"I know," she replied. "That's why I poisoned you."

Issue of the Times;
Why They Hate Us by Fred Reed

A frequent theme nowadays is “Why do they hate us?” meaning why does so much of the world detest the United States. The reasons given are usually absurd: They hate our freedom or democracy. They hate us for our cultural superiority. They hate us because we are wonderful.

No. Actually the reason is simple if unpalatable. They hate us because we meddle, and have meddled. They hate us because we are the most murderous nation on the planet. They hate our insufferable smugness.

People remember slights. They may not remember them as they actually happened, but they remember them. The Civil War ended in 1865, the Federal occupation in 1877. Yet today many Southerners are still bitter, to the point that their emotional loyalty is to the South, not to Washington.

Silly? Yes, if you are from the North. Grievances matter more to those aggrieved than to the aggrievers.

In Guadalajara, near my home in Mexico, a towering monument in a traffic circle honors Los Niños Héroes, the Heroic Children. These are the little boys who, when the invading American armies attacked Chapultepec in 1847, went out to fight for their country. Avenues are named Niños Héroes all over Mexico. Few Americans even know that there was a war.

Wounds to national pride gall people, and endure. Exactly why, I don’t know, but it happens. Consider China. How many have heard of the Opium Wars of 1839 and 1856? Or understand that the United States and the European powers simply occupied such parts of China as they chose, forced opium sales on China, imposed extraterritoriality, and bloodily suppressed the Boxers? How many people have even heard of the Boxers?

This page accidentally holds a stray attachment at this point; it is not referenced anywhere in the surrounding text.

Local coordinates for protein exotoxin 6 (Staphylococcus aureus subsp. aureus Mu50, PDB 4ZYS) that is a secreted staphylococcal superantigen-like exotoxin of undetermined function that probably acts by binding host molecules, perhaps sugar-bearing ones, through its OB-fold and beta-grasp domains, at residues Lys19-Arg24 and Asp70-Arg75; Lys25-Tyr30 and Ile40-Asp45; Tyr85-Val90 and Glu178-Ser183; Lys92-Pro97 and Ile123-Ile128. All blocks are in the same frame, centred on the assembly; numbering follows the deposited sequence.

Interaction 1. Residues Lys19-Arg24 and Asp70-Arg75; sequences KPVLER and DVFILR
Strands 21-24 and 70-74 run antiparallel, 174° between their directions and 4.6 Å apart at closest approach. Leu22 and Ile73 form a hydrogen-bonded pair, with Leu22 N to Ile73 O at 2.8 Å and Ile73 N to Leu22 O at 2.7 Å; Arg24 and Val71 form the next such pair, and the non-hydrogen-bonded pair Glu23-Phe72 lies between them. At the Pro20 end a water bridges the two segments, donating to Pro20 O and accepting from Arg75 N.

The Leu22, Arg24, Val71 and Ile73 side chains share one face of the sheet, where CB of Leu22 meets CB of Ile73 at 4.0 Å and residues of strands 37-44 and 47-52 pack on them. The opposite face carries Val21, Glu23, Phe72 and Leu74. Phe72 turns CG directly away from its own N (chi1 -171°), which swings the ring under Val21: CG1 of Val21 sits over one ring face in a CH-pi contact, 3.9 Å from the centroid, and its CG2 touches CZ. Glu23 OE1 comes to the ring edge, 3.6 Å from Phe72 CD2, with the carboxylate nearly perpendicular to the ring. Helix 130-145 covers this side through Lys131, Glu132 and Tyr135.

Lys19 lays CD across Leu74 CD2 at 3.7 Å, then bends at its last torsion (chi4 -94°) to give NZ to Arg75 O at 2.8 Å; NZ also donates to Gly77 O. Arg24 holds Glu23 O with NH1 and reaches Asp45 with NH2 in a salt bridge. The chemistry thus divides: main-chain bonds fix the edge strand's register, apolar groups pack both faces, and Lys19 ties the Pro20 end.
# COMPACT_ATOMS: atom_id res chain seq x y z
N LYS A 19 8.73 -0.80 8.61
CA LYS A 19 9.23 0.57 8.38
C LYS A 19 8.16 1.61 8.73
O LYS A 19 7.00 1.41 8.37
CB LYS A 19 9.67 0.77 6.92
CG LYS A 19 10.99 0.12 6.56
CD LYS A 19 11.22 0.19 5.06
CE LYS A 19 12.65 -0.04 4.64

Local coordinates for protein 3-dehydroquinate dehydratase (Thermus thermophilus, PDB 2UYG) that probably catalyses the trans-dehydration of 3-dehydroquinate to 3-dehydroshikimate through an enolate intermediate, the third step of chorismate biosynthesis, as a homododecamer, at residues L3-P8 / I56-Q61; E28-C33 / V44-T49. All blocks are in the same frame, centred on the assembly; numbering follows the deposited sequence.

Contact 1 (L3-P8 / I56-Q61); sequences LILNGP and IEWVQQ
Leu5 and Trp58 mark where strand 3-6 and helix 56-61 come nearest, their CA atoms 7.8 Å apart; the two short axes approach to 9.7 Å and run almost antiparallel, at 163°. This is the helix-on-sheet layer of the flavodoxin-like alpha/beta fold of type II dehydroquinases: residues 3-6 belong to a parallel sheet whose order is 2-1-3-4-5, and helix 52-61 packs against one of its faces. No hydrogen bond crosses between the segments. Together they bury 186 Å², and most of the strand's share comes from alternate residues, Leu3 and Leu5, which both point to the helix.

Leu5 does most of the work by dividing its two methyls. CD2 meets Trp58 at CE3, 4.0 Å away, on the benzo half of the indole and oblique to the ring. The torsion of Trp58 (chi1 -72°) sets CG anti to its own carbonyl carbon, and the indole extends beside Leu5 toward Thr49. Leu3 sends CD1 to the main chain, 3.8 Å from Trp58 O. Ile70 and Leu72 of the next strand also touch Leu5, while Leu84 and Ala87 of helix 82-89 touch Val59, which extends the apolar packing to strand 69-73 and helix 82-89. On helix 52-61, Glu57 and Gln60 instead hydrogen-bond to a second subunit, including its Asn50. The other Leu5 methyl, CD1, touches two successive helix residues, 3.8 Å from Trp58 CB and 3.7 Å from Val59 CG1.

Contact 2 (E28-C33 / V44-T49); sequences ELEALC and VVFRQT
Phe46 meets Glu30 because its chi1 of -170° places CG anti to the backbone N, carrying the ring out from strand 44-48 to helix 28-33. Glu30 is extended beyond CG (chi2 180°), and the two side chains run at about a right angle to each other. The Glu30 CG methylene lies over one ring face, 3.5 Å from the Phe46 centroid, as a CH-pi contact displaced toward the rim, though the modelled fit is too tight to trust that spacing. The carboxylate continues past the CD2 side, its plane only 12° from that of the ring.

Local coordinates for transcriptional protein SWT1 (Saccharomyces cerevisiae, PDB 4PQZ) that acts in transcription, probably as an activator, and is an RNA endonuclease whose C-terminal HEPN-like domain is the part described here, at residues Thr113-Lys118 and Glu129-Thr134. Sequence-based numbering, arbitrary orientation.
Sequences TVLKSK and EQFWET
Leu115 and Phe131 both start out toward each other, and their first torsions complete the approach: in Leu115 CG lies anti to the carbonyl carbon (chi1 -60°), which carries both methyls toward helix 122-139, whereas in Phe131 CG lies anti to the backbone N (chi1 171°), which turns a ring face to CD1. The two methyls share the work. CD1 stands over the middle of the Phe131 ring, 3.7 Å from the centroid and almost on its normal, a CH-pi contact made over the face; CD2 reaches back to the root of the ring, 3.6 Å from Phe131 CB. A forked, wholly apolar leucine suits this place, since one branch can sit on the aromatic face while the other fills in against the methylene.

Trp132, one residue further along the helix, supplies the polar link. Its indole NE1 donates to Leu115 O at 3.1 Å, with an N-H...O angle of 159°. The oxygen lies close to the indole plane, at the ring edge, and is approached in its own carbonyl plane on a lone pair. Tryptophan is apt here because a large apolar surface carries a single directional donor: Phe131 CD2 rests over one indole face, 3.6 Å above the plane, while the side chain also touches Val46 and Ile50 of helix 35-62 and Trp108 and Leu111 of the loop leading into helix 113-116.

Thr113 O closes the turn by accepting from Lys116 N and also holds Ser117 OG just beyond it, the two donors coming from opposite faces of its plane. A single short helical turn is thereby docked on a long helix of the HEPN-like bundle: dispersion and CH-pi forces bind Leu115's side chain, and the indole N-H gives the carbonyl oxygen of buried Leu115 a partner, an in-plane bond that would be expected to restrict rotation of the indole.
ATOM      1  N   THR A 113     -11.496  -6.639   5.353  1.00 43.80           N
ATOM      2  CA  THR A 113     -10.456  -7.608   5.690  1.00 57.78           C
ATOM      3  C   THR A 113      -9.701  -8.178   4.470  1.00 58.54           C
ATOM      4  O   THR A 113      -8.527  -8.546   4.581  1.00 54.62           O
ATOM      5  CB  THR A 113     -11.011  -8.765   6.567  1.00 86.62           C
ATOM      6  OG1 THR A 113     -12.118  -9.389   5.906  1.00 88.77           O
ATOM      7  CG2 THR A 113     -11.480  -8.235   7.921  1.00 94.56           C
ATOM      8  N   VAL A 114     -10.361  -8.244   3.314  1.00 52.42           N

Over a billion Chinese.

My point is not that China is morally superior to the United States. It isn’t. However, if you want to understand why so many countries loathe us, you have to understand how they see us. Whether you agree is irrelevant. Nor does it matter whether their grievances are factual. For example, many South Americans believe their countries to be poor because of exploitation by America. This isn’t true, which doesn’t matter at all.

A few years back I was in Laos and chatted with a young Lao woman. She mentioned in passing the death of her father. What happened to him, I asked? Oh, she said, he died fighting the Americans. A war that many Americans saw as a meritorious crusade against communism was, to the countries involved, an inexplicable attack that killed their fathers and brothers and children. They didn’t see why the internal affairs of their country were America’s business.

Agree with them or don’t, but that’s why they hate us.

Countries usually see their own virtues and the warts of others. Americans, perhaps because they do not much travel, carry this to an extreme and regard their country as superior to all others. The attitude is highly annoying. Consider the US from the point of view of others:

America is both a rogue state and a bully, constantly attacking countries hopelessly inferior in military strength — Cambodia, Vietnam, Laos, Panama, Cuba, Iraq, Somalia, Afghanistan, etc. Civil rights? The US has more people in prison than any other country. Many of our cities are festering slums. The world saw the victims of Katrina. Morality? The country is rife with drugs, crime, sex. Culture? In education, American students are annually shown to be inferior to those of Thailand, Hungary, Singapore, and so on. America is tasteless and sordid. Look at the movies….

Yes, yes, some of that isn’t fair, and an American might ask, for example, how an Arab country, practicing female circumcision and not allowing girls to study, can lecture anyone on morality. I agree. But how they see things determines their attitudes.

In Google Images, search on “Abu Ghraib.” You will see American Army women grinning as they torture and humiliate Arab men. They are having a wonderful time, and the whole world can see those pictures. This was American policy — low-ranking girl soldiers do not undertake this kind of thing without approval from command. The general in charge was a woman. Torture is still American policy.